Colorado's Civil Unions bill (SB 2) could go either way this legislative session, which ends on Wednesday. The bill would make it possible for same sex couples to have a union which would carry all rights and responsibilities of marriage under state law, but not the name (something that can't be done without a state constitutional amendment). It would be a major step forward for Colorado, which has a number of means by which same sex couples can secure some legal rights for each other, but not all of the rights afforded by marriage and not with the same level of simplicity.
It isn't yet clear if federal law, which is close to recognizing same sex marriages now that the Obama Administration is no longer actively defending challenges to the Defense of Marriage Act (DOMA), would treat same sex marriages and civil unions identically, or only afford federal law rights to same sex marriages.
SB 2 has cleared the State Senate and both the Judiciary and Finance committees in the State House. As of Friday, when it cleared the House Finance Committee, it still needed to make it out of the House Appropriations Committee today (the appropriations would be minimal) or perhaps early Tuesday morning, to have a second reading on the floor of the House tomorrow (the stage at which amendments are considered), so that it could have a final third reading vote on its passage on Wednesday, in order to be sent to the Governor in 2012 (who would sign the bill).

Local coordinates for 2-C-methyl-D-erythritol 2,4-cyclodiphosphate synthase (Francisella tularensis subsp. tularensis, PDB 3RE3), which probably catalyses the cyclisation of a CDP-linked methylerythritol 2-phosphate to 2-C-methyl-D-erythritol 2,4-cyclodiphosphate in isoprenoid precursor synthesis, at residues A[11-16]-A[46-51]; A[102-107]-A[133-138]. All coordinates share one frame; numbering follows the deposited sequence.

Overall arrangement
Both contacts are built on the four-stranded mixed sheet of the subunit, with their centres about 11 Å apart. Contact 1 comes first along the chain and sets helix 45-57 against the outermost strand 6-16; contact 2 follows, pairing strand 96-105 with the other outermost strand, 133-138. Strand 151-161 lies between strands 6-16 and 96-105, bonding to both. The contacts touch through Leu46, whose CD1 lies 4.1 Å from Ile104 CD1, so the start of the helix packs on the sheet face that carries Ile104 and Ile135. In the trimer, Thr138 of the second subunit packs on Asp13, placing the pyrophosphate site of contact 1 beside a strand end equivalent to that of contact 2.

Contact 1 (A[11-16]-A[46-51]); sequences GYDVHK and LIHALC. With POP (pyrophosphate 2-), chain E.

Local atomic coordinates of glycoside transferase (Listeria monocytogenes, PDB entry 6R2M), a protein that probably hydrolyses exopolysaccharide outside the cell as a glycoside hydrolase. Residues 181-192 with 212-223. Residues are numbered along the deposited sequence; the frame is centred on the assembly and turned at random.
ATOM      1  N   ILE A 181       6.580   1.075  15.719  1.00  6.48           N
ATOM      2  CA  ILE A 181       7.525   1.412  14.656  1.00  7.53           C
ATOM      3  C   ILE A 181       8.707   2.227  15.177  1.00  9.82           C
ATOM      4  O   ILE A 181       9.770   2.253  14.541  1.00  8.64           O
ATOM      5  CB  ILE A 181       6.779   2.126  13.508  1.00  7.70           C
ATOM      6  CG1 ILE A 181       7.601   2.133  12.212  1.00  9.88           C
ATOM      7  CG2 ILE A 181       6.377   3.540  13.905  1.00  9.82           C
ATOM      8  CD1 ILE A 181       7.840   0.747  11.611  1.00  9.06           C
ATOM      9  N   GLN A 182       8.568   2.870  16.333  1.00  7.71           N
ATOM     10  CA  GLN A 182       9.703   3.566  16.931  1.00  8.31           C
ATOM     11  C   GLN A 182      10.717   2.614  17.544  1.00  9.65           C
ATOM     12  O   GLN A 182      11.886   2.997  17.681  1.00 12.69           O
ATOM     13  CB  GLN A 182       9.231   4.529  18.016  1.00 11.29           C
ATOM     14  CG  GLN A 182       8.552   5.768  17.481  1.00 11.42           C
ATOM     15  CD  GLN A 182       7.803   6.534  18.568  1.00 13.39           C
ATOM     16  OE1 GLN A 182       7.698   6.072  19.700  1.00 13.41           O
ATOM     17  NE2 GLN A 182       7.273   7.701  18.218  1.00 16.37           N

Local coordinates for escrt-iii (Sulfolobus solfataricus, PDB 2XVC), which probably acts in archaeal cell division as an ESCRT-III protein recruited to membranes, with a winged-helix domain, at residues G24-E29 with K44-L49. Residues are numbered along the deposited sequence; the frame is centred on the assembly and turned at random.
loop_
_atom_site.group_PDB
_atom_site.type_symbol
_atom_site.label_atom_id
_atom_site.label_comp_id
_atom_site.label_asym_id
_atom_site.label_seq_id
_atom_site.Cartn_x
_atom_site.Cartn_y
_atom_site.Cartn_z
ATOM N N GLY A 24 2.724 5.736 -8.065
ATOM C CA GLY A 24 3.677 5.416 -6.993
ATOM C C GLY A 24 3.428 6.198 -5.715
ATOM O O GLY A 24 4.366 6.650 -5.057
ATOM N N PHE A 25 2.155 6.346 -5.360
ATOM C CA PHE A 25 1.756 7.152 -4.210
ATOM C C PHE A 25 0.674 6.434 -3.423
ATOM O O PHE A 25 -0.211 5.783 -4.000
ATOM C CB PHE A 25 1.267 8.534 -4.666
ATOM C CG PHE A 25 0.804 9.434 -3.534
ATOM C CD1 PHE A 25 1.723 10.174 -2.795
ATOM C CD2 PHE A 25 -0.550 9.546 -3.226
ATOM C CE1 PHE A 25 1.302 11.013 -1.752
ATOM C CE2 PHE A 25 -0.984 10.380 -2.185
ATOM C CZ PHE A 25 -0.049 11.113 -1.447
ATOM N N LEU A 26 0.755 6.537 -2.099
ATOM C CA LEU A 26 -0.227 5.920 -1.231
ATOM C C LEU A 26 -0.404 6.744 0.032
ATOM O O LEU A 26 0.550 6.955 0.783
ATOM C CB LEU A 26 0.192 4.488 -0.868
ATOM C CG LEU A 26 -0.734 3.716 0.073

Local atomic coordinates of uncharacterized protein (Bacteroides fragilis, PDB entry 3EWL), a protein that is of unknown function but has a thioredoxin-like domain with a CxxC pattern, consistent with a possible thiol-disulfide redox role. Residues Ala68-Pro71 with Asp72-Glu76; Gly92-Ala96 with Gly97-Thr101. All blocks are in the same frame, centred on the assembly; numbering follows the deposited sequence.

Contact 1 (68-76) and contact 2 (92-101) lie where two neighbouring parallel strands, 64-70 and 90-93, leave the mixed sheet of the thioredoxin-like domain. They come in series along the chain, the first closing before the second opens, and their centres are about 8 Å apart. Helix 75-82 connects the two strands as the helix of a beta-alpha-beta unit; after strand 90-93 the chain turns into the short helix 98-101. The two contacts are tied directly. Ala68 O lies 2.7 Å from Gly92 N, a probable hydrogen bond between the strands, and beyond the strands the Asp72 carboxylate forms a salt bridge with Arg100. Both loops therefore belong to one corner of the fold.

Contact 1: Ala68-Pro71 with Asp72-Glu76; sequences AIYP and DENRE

The bill is sponsored by my pre-redistricting State Senator (Pat Steadman) and my post-redistricting State Representative (Mark Ferrandino), both of whom are gay men.
The State House has as 33 Republican-32 Democrat split, and two Republicans have voted for the bill in committee. So it is likely clear that if the bill makes it to a floor of the state house for a second reading tomorrow, that it will become law. But, either the appropriations committee, or the House leadership by declining to put the bill on the calendar for consideration on Tuesday if it passes the appropriations committee, could kill the bill. Both the House Appropriations Committee chair and the House's Republican leadership are signaling (and again today) that they may try to prevent the bill from receiving a final vote this legislative session.
Absent intervention from Governor Hickenlooper, who has a track record of changing minds in clinch situations, the odds a good that the bill will run out of time this session.
There is a good chance that Democrats will secure control of the state house again in the 2012 elections, so a defeat in this session, may portend a one year delay in passage of a civil unions bill, rather than its ultimate failure. Both of the bill's sponsors will almost certainly still be in the legislature in 2013.